Sure, you could buy a technique book, a book of warm-ups, and a book of “finger-strengthening exercises,” and work with all three every day. And some of you may be advised by your teachers to do so, based on your past playing experience and future goals. But if you’re a middle-school-aged pianist or older, and you’ve studied piano for at least a year, here are three reasons that you should be playing Hanon exercises every day:
1. They can serve as your daily warm-up.
Charles-Louis Hanon first published his book of exercises for “the virtuoso pianist” in 1873 as a technical workout, so to speak, and it still serves as one today. Instead of flipping through old curriculum books or sheet music, trying to decide on a gentle, easy way to warm up your hands and arms, use a Hanon exercise. Over time and with practice, the notes themselves will become practically forgotten and only the motion will remain.
2. They’re great at strengthening your hands and wrists.
Forget gadgets and devices that claim to make your hands and wrists stronger and increase your playing speed. Playing Hanon exercises daily with proper technique works to do both. And what’s even better is that each exercise works to develop different fingers, or sometimes, all of them!
3. They build technique.
Technique is so often emphasized in our piano study, but what does it mean? Pianist and writer Gyorgy Sandor once said: “Technique is the sum total of organised motions executed by the performer. These motions produce sounds that recreate the moods of the composer in the performer’s own interpretation.”
In other words, technique is essentially how we move as pianists. Therefore, it means a whole lot more than just how fast or how softly that we’re able to play. It also means how healthy, grounded, and free of tension that our movements are. Hanon exercises were specifically designed for the optimum health and longevity of the pianist by enforcing and reinforcing good, solid habits, like imagining that your arms are like “heavy, wet ropes” as they hit the keys.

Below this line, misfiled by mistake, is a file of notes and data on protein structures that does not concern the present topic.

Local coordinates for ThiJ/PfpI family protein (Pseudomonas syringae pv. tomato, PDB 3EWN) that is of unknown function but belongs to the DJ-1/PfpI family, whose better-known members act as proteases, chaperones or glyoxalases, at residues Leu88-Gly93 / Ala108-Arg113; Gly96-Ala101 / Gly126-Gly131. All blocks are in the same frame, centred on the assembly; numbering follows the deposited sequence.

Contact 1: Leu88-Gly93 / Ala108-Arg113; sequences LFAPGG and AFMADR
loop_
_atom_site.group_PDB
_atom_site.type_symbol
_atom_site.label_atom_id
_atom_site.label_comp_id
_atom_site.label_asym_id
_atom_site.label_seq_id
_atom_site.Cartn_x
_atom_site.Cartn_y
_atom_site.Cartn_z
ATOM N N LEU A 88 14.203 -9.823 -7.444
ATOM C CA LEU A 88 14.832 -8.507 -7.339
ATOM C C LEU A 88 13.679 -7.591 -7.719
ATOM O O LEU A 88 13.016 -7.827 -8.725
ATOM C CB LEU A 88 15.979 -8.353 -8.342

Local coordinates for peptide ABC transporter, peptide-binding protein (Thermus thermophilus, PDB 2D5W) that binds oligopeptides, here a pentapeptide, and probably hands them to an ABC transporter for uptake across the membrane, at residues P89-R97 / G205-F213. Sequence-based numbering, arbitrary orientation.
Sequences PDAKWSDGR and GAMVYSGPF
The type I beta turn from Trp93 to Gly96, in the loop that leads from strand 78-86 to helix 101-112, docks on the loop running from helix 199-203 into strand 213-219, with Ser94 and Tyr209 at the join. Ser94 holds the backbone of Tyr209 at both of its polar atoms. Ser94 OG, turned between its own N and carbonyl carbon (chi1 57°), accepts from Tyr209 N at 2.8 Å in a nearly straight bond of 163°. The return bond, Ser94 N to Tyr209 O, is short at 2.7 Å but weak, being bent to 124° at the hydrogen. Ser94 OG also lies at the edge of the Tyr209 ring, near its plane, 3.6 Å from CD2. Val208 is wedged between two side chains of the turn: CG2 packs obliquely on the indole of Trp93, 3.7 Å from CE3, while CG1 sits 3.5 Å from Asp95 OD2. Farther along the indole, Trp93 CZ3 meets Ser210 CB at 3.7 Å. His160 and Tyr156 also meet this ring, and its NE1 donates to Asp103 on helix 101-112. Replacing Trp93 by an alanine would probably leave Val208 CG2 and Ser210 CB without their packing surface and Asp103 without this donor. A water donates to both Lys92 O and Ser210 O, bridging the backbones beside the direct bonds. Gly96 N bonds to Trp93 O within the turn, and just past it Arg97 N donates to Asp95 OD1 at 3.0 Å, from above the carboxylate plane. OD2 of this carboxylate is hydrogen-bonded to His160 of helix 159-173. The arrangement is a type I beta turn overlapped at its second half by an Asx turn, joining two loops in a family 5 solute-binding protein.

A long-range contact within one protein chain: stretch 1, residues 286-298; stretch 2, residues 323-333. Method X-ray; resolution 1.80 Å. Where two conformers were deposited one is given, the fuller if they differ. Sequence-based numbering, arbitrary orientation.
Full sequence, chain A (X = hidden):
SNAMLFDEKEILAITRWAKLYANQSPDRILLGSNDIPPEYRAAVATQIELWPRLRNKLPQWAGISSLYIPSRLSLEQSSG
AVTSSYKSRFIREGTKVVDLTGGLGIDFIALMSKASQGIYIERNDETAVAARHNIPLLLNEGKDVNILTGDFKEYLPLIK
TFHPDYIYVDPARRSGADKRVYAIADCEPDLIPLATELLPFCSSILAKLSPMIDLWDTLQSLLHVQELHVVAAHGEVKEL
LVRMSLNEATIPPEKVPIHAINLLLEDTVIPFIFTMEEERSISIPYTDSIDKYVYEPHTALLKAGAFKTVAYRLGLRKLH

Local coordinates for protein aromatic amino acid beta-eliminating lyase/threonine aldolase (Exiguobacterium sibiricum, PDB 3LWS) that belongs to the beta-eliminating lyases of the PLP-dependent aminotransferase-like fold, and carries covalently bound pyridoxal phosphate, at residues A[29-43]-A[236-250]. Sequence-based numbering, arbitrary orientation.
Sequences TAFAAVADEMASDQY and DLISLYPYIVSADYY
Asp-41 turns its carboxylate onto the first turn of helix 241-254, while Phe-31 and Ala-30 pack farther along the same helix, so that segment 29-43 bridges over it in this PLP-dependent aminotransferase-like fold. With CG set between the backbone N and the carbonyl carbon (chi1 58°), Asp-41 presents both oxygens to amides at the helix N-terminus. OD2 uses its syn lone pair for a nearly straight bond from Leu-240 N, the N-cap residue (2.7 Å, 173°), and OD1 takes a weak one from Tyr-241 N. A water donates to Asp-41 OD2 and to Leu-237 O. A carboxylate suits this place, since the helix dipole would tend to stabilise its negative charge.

The use of Hanon exercises have been criticized in recent years for its alleged creation of a generation of unmusical, mechanical piano students. Over the decades, they’ve been given by instructors to beginners, especially the young. Then students drop out of piano lessons. Criticizers have concluded that the former causes the latter. But this is a result of confusing the concepts of causation and correlation. While students who learn Hanon exercises in their piano lessons may drop out, that does not necessarily mean that Hanon exercises were the reason why.
It is an essential part of my personal teaching philosophy never to force any student into anything. If you can’t learn from the way that I teach, then I have to find some way to teach the way that you will learn. My goal is to guide every one of my students onto a path of independent musicianship, not a path where they become piano robots. Hanon exercises are mechanical. That’s no secret. That’s how they work. I tell each of my Hanon students that they will become monotonous sometimes. But that’s where their magic lies.
When Hanon exercises become simply memorized movement, that’s when you can focus on your own technique. That’s when you can think about which part of your fingers is hitting the keys. That’s when you can be sure that you’re playing from the shoulder, and not from the wrist. At the end of the day, I believe that Hanon exercises can and should be used successfully, both in lessons and by the independent musician.
Photo by GiPereira